City Commission candidate Finkeldei wants the city to better support social services
As a longtime volunteer with local social service organizations, Brad Finkeldei has seen the struggles of Lawrence residents firsthand, and he doesn’t think he’s alone in wanting the city to do more to help.
“Certainly the city has to fund its core services, but, beyond that, where does this city fall in helping those in need and raising people up?” Finkeldei said. “And I think when you look at the last couple votes that have been taken, with the mental health tax, the transit tax, and the affordable housing tax, the citizens of Lawrence have said we are willing to spend money in those areas.”
Editor’s note: The Journal-World over the next several days will publish profiles on candidates for city and school board offices.
Finkeldei, one of six candidates running for City Commission, said it was largely his nonprofit work that motivated him to join the commission. Finkeldei, 46, has been on the board of Ballard Community Services for the past 18 years and the board of Lawrence Family Promise for the past nine years.
Finkeldei said that for him social services are core city services, and he thinks that the majority of Lawrence residents believe that as well. He said he thought the city could ultimately save money overall by better addressing those issues more directly, through services such as the Bert Nash Community Mental Health Center or the Lawrence-Douglas County Health Department.
“It seems like we’ve gotten away from that the last couple years,” Finkeldei said. “But to me, helping those in need is not only the right thing to do, but I think when you look at the costs — the cost of the jail, the cost of policing, the cost of city services to support that — it also makes fiscal sense to address those issues head on.”
Finkeldei currently serves on the boards of four local organizations: Lawrence Family Promise, Ballard Community Services, St. John’s Catholic Church Finance Committee and the Ethel and Raymond Rice Foundation.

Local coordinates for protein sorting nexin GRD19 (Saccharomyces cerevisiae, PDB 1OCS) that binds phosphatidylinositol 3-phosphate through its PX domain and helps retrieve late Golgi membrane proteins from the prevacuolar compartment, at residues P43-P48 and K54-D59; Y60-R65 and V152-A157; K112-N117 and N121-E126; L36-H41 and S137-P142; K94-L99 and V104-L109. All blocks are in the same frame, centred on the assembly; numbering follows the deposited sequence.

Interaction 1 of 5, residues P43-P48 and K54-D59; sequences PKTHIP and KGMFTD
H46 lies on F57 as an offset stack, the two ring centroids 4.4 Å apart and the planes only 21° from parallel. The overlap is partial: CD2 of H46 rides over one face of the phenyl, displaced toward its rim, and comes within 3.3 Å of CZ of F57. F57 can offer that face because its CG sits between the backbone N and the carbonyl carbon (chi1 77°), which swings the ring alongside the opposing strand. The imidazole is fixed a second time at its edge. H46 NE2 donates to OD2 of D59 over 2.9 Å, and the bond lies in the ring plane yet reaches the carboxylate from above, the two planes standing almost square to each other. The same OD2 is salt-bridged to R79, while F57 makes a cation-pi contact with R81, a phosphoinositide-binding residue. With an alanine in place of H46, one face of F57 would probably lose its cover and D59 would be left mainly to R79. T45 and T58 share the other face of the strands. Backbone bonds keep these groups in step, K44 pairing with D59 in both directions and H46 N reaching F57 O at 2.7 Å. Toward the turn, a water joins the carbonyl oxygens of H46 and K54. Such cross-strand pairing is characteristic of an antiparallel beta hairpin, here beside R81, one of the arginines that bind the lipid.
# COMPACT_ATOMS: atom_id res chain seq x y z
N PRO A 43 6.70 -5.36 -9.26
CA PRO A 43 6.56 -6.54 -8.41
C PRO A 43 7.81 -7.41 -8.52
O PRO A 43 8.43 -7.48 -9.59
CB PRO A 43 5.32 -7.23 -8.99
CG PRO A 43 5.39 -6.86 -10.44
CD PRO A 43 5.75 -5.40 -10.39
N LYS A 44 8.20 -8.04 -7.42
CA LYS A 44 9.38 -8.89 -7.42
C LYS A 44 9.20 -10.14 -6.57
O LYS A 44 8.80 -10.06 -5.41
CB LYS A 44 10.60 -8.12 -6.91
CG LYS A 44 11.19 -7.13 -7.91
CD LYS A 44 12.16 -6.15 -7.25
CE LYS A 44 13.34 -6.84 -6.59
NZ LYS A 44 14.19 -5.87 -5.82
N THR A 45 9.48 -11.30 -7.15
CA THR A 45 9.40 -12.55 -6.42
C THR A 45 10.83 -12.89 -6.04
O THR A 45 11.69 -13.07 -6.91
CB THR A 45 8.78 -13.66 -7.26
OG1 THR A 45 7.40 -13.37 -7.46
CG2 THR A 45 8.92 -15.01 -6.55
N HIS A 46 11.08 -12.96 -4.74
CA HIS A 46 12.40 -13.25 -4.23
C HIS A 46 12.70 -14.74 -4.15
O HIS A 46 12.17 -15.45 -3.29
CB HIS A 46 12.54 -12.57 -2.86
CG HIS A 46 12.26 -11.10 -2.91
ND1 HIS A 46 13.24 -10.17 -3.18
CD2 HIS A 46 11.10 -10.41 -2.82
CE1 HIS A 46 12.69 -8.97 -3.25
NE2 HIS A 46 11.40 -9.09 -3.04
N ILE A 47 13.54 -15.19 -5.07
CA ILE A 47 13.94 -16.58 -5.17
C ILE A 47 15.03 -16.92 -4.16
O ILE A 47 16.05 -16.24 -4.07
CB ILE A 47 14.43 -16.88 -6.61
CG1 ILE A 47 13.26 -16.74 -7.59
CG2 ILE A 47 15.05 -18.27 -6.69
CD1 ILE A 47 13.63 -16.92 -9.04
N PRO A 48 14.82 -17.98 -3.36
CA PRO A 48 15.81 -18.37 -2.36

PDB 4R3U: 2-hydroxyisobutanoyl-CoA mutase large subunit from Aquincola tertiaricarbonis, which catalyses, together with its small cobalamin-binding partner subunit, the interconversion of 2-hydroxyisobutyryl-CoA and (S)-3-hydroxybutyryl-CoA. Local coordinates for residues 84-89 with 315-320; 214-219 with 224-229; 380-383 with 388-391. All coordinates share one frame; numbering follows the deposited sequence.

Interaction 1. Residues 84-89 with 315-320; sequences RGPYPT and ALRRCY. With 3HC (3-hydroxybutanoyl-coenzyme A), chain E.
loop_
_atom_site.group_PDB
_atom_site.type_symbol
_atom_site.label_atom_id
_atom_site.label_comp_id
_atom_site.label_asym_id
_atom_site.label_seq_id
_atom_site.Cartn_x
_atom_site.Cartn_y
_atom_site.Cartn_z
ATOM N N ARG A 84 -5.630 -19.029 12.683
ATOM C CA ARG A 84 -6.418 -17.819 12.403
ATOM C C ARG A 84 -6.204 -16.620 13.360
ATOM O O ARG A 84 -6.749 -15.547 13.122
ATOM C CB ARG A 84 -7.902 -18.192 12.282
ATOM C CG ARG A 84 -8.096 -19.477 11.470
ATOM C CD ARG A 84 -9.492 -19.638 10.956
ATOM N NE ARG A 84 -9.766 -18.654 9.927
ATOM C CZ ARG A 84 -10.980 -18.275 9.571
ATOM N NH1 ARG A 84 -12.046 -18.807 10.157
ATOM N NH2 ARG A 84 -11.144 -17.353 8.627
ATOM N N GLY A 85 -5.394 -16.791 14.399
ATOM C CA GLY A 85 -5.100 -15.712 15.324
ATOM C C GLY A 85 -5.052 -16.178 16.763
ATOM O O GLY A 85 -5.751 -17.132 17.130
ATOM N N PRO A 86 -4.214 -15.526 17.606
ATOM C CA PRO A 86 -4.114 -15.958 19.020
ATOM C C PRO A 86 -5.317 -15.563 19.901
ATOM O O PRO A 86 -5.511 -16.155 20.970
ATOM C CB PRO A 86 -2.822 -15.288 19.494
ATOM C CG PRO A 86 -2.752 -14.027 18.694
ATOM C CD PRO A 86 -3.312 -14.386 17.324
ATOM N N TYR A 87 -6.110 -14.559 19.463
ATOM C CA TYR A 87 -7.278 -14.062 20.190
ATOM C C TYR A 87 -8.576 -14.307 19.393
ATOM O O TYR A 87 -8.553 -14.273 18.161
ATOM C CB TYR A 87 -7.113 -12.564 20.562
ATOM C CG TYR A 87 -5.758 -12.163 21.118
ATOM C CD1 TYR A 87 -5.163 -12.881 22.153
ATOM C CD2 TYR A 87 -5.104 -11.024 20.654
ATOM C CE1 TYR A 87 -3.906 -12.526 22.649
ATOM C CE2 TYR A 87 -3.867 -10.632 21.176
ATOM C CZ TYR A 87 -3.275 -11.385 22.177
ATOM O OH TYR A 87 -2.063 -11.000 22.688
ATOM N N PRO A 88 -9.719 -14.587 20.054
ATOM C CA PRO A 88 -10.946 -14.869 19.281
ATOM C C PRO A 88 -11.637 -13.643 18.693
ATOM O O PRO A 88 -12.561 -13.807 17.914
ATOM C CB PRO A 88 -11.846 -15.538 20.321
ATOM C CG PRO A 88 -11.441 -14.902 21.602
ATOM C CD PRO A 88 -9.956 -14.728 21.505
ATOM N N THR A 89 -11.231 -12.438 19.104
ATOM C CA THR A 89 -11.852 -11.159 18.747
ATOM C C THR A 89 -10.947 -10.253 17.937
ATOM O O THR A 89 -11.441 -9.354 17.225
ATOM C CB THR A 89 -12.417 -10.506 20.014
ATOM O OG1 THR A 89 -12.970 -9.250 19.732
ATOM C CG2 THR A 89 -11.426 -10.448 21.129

Another area where Finkeldei said the city could play a larger role was with affordable housing. Lawrence voters approved a sales tax in 2017 that will provide about $1 million annually to the city’s affordable housing fund for the next 10 years, and funds from the sales tax started coming in this year.
Finkeldei said he’s been disappointed in the current method of distributing funding, in which the Affordable Housing Advisory Board receives applications for potential projects and then makes a recommendation to the commission. He said the city could only do so much when it’s sitting back and letting developers and other organizations drive the process.
“I think the City Commission and the city itself, if it’s going to make real progress on affordable housing, has to lead the process,” Finkeldei said. “(The city) has to tell people, this is what we want to do, this is how we want to do it — we have some money to do it with, come join us, come partner with us.”
That mindset also ties into another issue of concern for Finkeldei. He said it seemed that over the last few years many nonprofit organizations, businesses, neighborhoods and individuals have seen the city as more of an adversary than a partner. He said the city needed to have a clearer vision of what it wants and then actively work with others to accomplish that.
“People don’t seem to feel like, if you come to the city, they’re going to help you accomplish something,” Finkeldei said. “You see them as the barrier to keep you from doing something. And I think the city needs to partner with people.”
Finkeldei served on the Lawrence-Douglas County Metropolitan Planning Commission from 2006 to 2012 and was the commission’s chair in 2008. He also served a year on the city’s Joint Economic Development Council and was a member of the Lawrence alcohol tax fund committee from 2005 to 2009.
A native of Wichita, he graduated from the University of Kansas law school and has lived in Lawrence permanently since 2000. He is an attorney with Stevens & Brand law firm, where he focuses on litigation, banking and governmental law.
The seats of Commissioners Stuart Boley, Leslie Soden and Matthew Herbert are up for election this year, and both Soden and Herbert have announced they will not seek reelection. The general election will be Tuesday, Nov. 5.